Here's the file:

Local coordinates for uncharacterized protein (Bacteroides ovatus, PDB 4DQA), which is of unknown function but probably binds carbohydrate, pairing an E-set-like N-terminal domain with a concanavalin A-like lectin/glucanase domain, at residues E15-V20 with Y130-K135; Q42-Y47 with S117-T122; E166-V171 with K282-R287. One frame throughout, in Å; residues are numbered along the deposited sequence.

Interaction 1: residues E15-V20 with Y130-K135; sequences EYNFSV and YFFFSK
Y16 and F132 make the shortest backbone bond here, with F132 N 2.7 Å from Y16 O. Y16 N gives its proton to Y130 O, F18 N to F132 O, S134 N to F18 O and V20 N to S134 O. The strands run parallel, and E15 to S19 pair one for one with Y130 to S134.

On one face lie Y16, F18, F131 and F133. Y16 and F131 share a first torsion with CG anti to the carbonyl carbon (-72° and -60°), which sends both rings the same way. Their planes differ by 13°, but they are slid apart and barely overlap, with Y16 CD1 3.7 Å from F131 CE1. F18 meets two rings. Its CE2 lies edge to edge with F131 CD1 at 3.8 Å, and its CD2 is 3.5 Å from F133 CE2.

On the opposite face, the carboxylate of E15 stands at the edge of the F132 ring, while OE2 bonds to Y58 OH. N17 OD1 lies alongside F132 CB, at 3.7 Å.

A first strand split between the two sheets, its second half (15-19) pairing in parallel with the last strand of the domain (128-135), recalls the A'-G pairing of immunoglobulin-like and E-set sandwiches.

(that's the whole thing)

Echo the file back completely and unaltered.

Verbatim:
Local coordinates for uncharacterized protein (Bacteroides ovatus, PDB 4DQA), which is of unknown function but probably binds carbohydrate, pairing an E-set-like N-terminal domain with a concanavalin A-like lectin/glucanase domain, at residues E15-V20 with Y130-K135; Q42-Y47 with S117-T122; E166-V171 with K282-R287. One frame throughout, in Å; residues are numbered along the deposited sequence.

Interaction 1: residues E15-V20 with Y130-K135; sequences EYNFSV and YFFFSK
Y16 and F132 make the shortest backbone bond here, with F132 N 2.7 Å from Y16 O. Y16 N gives its proton to Y130 O, F18 N to F132 O, S134 N to F18 O and V20 N to S134 O. The strands run parallel, and E15 to S19 pair one for one with Y130 to S134.

On one face lie Y16, F18, F131 and F133. Y16 and F131 share a first torsion with CG anti to the carbonyl carbon (-72° and -60°), which sends both rings the same way. Their planes differ by 13°, but they are slid apart and barely overlap, with Y16 CD1 3.7 Å from F131 CE1. F18 meets two rings. Its CE2 lies edge to edge with F131 CD1 at 3.8 Å, and its CD2 is 3.5 Å from F133 CE2.

On the opposite face, the carboxylate of E15 stands at the edge of the F132 ring, while OE2 bonds to Y58 OH. N17 OD1 lies alongside F132 CB, at 3.7 Å.

A first strand split between the two sheets, its second half (15-19) pairing in parallel with the last strand of the domain (128-135), recalls the A'-G pairing of immunoglobulin-like and E-set sandwiches.